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It is safe to assume that many adults today remember being told at one time or another by their disciplining parents, “You are grounded and are not to leave the house.” This typically meant separation from friends, playing outside, and taking part in planned activities. Even if it’s been a while since the age of being grounded, the social distancing plan underway may bring back feelings of “having one’s wings clipped.”

A forced change in a person’s daily routine like social distancing can cause feelings of isolation. The stress, anxiety, and uncertainty of the current disruption in our lives and communities only add to these feelings. We take for granted the simple luxuries we have in life, like the ability to run to the store, attend church, visit a friend, or have a quick lunch at a local café. It seems as if every move made outside of the house is measured against its potential risk. Yes, this is the current reality, and it may feel very isolating, but this may also be the opportune time to slow down, to spend quality time with family, to use technology to reach out to others and to accomplish the things that have been on the “someday” list for a while.

Let’s start with the “someday” projects. “When I have time, I will…” is a phrase often said by those of us who have things we’ve been meaning to get to but never seem to find the time.  For instance, how about the box or boxes of pictures you most likely have stored away in a closet or under a bed?  Why not take the time now to go through them?   You can eliminate the photos that are fuzzy, creased, torn, and those that have become obsolete, like, for instance, the picture of the pelican taken on vacation 30 years ago that you liked back then, but today does nothing for you.  Next, sort the pictures in a way that suits your needs. You may organize them by event, year, decade, or by people.  If you’ve been meaning to divide your pictures and give them to other family members, go for it!  Get the family involved and go through them together – photos are wonderful triggers for reminiscing about life events and sharing family stories.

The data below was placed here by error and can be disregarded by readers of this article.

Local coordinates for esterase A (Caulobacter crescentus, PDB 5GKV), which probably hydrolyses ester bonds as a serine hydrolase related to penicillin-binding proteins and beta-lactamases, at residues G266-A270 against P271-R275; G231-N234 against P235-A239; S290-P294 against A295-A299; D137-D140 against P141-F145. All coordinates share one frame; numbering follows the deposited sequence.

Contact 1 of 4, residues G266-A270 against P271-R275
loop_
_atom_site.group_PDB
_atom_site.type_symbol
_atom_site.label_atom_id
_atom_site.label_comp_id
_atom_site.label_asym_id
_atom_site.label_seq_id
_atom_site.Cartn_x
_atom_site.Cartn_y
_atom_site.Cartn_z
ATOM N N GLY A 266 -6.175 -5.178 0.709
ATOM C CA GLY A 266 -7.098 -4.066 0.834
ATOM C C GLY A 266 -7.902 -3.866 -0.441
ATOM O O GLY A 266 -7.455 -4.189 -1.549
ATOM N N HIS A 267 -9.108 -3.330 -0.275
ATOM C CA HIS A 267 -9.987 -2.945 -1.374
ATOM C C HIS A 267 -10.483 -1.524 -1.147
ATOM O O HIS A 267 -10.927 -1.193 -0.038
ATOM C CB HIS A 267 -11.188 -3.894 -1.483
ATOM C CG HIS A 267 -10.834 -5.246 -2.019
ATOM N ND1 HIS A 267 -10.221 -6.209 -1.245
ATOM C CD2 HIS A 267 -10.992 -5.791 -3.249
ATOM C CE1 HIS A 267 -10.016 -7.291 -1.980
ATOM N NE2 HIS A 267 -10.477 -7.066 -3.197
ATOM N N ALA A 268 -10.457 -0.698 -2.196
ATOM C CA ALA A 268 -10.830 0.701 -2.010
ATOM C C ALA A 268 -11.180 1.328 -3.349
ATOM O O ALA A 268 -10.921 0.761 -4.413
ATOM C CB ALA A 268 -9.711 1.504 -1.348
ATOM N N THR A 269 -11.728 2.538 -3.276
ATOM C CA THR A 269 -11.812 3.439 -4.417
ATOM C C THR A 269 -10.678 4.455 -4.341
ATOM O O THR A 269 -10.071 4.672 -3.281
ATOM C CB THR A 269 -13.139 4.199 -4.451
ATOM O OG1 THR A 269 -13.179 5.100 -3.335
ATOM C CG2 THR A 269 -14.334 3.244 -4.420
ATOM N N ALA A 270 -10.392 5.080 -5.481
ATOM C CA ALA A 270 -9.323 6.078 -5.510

How about decluttering your closets and junk drawers?!  You can take one drawer, closet, or area each day and sort, pitch, and reorganize.  This will help to keep you occupied while indoors, and what a jump you’ll have on your deep cleaning!  Again, get the family involved.  Have a decluttering party or a cleaning competition! 

Reading for pleasure may also be on the back burner for those with normally busy schedules.  Pick up one of the books you’ve been meaning to read and enjoy!  Set aside a time each day to read as a family.

Get moving and get outdoors.  Take a walk in your yard and notice nature.  What do you see?  What do you hear?  Are the birds chirping?  Is a squirrel jumping from tree to tree?  Let the sun warm your face and body.  Drink in the sights and sounds as you take deep breaths in and out.  Ask other family members to join you and take note together of the world around you.

Even though social distancing is our current reality, it doesn’t mean we should feel socially isolated.  Reach out to your friends and family through phone calls, texts, email, and social media. Why not bring back the art of letter writing?  Stay in touch and share time together at a distance.  Make a special effort to reach out to older family members and friends who may be isolated and alone to help them stay connected. 

Social distancing is a precautionary measure to prevent the spread of disease, but it can also be a gift of time to make time for life and each other.